My research and teaching considers how questions of style converge with questions of epistemology in early modern poetry and poetics as well as literary criticism at large. I teach courses on poetry, prose, drama, possible worlds, and interdisciplinary approaches to the problem of form. I am currently completing a book entitled Indecorous Thinking: Figures of Speech in Early Modern Poetics (Fordham University Press, 2017).

Indecorous Thinking: Figures of Speech in Early Modern Poetics is a study of artifice at its most conspicuous: it argues that early modern writers turned to figures of speech like simile, antithesis, and periphrasis as the instruments of a particular kind of thinking increasingly aligned with the emergent field of vernacular poesie.  The classical ideal of decorum described the absence of visible art as a crucial precondition for the rhetorical act of persuasion, the regulation of civilized communities, and the achievement of beauty. To speak well in early modern England, one spoke as if off-the-cuff. In readings of three major poets—Philip Sidney, Edmund Spenser, and Mary Wroth—I argue that one of early modern literature’s richest contributions to the history of poetics is the idea that open art—artifice that rings out with the bells and whistles of ornamentation—celebrates the craft of poetry even as it also expands the range of activities we tend to attribute to poetry. Against the imperatives of sprezzatura and celare artem, artifice at its most conspicuous asserts the value of a poetic process that does not conceal either the time or the labor of its making.

By the middle of the sixteenth century, grammar schools throughout England taught students to read Latin by identifying figures of speech in the lines of Ovid’s poetry or across the pages of Cicero’s most celebrated orations. Drawing on a wide archive of material from the history of grammar, rhetoric, and dialectic, I show that rhetoric’s ornaments of elocutio came to usurp the more traditional origin for reasoned discourse in dialectic’s places of inventio. Where figures of speech drive thinking, they produce a field of possible knowledge that contemporary humanists described as sophistry and affectation. I call this thinking indecorous and I demonstrate that art that draws attention to itself as such offers a defense of eloquence that is not reducible to either the display of capital characteristic of Shakespeare’s Polonius or the histrionic performance of self that we find in Lyly’s Euphuism. In readings ranging from the figures of speech found in Spenser’s Bower of Bliss to the ostentatious epithets of Wroth’s Urania, from the dizzyingly stylized songs of Sidney’s Old Arcadia to the extended fight sequence with which his revised Arcadia breaks off mid-sentence, Indecorous Thinking reveals figures of speech to be the constitutive engines of poetry’s imaginative worlds.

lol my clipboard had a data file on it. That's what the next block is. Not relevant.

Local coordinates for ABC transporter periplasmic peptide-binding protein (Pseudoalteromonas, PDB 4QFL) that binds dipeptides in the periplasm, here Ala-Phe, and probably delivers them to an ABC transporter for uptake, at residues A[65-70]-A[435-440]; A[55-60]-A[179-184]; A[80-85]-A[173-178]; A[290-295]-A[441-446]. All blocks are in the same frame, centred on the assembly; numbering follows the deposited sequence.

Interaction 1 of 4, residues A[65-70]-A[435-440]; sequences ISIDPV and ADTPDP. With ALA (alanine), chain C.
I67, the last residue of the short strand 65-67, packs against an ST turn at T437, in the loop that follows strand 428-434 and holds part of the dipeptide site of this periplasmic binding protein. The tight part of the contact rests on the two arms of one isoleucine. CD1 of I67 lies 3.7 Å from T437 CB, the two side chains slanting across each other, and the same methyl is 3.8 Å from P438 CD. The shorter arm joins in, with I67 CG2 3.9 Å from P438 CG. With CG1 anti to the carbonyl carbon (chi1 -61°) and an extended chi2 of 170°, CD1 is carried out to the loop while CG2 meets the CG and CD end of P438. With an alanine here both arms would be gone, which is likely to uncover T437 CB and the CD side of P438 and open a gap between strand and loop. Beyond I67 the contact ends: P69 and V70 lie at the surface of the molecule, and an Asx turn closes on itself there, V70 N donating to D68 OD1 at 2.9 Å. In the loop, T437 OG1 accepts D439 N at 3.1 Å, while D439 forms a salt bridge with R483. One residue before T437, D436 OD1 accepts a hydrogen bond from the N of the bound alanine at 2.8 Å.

I am also currently at work on a second book-length study, Form and the Counterfactual in Renaissance Literature and its Criticism, which turns from figures of speech in particular to address the concept of form more broadly. In this new project, I argue that early modern imaginative literature operates in what grammarians called the “potential mood”: with readings of the epigram, the sonnet, rhyme, the Spenserian stanza, dramatic character, and the conjunction “or,” I consider how literary texts signal the possibility that they could have been something other than what they are and I suggest that these counterfactual forms pose crucial challenges to dominant procedures for evaluating evidence and explanation in literary studies.

My work on these topics has appeared in ELH (2009; 2016), Modern Philology (2014), English Literary Renaissance (2011), and the edited collection Othello: State of Play (ed. Lena Orlin, 2014).